Sunday, March 8, 2015

First Scrutiny: Are you thirsty?

Readings: Ex 17:3-7; Ps 95:1-2.6-9; Rom 5:1-2.5-8; John 4:5-42

In addition to marking the beginning of Daylight Savings Time, today is the Third Sunday of Lent, which means for parishes and missions that have members of the Elect (i.e., those who will be baptized at the upcoming Paschal Vigil on 4 April), today is the first of three Scrutinies. At Masses during which the Scrutinies are celebrated, instead of using the Year B readings for the Third Sunday of Lent, the Year A readings are supposed to be used.

The first reading for the Third Sunday of Lent in Year A is taken from the book of Exodus and tells about when Moses, under great duress, struck the rock, making water flow from it to give drink to the parched Israelites and their livestock. Taking the near mutiny to the LORD in prayer, Moses said, "What shall I do with this people? a little more and they will stone me!" (Ex 17:4) Thirst in the desert, it seems, was getting the better of everyone. After striking the rock with his stick and making water flow from it, Moses 'named this place "Massah and Meribah, because the Israelites quarreled there and tested the LORD, saying, "Is the LORD in our midst or not?'" (Ex 17:7).

The responsorial Psalm is Psalm 95, which is the Psalm with which we begin the Liturgy of the Hours each day. "Today listen to the voice of LORD, do not grow stubborn as your fathers did in the wilderness, when at Meribah and Massah they challenged me and provoked me although they had seen all of my works." Massah is Hebrew for "the place of testing" and Meribah is Hebrew for "the place of strife, or of quarreling." So, by opening each day with Psalm 95, the Church, God's people, are invited to remember what the Lord has done for us, which remembrance eases our anxiety about the present and the future.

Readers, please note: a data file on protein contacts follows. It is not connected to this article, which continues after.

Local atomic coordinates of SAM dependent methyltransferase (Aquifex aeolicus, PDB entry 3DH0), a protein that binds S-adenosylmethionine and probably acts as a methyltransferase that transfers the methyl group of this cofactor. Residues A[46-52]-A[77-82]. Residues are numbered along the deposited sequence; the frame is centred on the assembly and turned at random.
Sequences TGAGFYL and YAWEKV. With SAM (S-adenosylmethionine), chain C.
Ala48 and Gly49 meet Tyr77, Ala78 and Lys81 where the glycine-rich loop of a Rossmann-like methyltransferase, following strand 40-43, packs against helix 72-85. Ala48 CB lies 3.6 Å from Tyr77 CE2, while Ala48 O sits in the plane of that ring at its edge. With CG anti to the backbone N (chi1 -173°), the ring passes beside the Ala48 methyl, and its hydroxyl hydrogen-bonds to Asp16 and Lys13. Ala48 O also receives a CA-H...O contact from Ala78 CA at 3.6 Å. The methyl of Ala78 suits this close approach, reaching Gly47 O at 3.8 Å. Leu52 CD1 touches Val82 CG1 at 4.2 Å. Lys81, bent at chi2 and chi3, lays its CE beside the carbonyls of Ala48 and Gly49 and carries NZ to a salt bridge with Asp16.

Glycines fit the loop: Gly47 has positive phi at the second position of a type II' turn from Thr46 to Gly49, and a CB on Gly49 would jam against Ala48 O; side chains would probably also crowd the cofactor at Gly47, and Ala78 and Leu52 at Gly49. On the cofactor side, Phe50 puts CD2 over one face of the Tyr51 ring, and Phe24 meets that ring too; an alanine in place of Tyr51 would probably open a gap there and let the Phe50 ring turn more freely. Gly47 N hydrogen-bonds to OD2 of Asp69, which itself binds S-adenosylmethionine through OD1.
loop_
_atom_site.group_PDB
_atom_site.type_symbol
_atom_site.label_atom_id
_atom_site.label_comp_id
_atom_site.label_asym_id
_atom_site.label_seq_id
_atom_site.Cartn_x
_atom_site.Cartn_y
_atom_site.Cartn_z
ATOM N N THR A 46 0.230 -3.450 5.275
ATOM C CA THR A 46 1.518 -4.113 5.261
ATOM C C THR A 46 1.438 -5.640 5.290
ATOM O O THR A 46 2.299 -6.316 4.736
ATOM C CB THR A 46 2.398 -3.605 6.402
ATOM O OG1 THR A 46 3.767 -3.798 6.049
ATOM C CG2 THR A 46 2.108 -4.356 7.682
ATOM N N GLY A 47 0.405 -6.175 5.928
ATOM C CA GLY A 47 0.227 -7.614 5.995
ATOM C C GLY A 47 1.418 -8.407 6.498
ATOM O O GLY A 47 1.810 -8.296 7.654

Yesterday I began Fr Jim Martin's book Jesus: A Pilgrimage. Commenting on Mary's encounter with the Archangel Gabriel at the Annunciation, which solemnity we will celebrate on 25 March, Fr Martin writes beautifully about this very thing- about calling to mind what God has already done. In this case he points to Gabriel reminding Mary that her cousin Elizabeth, the mother of St John the Baptist, had conceived a child despite, like Sarah, being well beyond child-bearing years (I agree that Gabriel was not breaking this news to Mary, but citing something she already knew in order to encourage her): "'You have doubts about what God will do? Then just look at what God has already done.' Looking backward helps Mary to look forward. Awareness leads to trust" (39). It's interesting in our first reading that, while the people invoke being led out of Egypt, attributing their being led out to Moses, not to God ("Why then did you bring us up out of Egypt? To have us die of thirst with our children and our livestock?" Ex 17:3), Moses does not remind them that is was God, not him, who delivered them, nor does he bring to mind the many signs and wonders that were part of their deliverance.

Mosiac from the Basilica of Sant' Apollinare Nuovo- Ravenna, Italy

Our reading from St Paul's Letter to the Romans is an exhortation to hope. Of the three theological virtues, hope (like the relevance of fasting in prayer, fasting, and alms-giving), is the least understood. While one who hopes aspires to something not yet realized, hope is distinct from mere wishing. Hope is the flower, or fruit, of faith. Faith, far from being a blind leap (the person of faith has her/his eyes wide-open and applies reason), is built through experience. It is by faith, the apostle tells us, that "we have gained access... to this grace in which we stand" (Rom 5:2). The result of this grace is hope. The hope we have, which can be discussed as thirst, "does not disappoint, because the love of God has been poured out into our hearts through the holy Spirit that has been given to us" (Rom 5:5).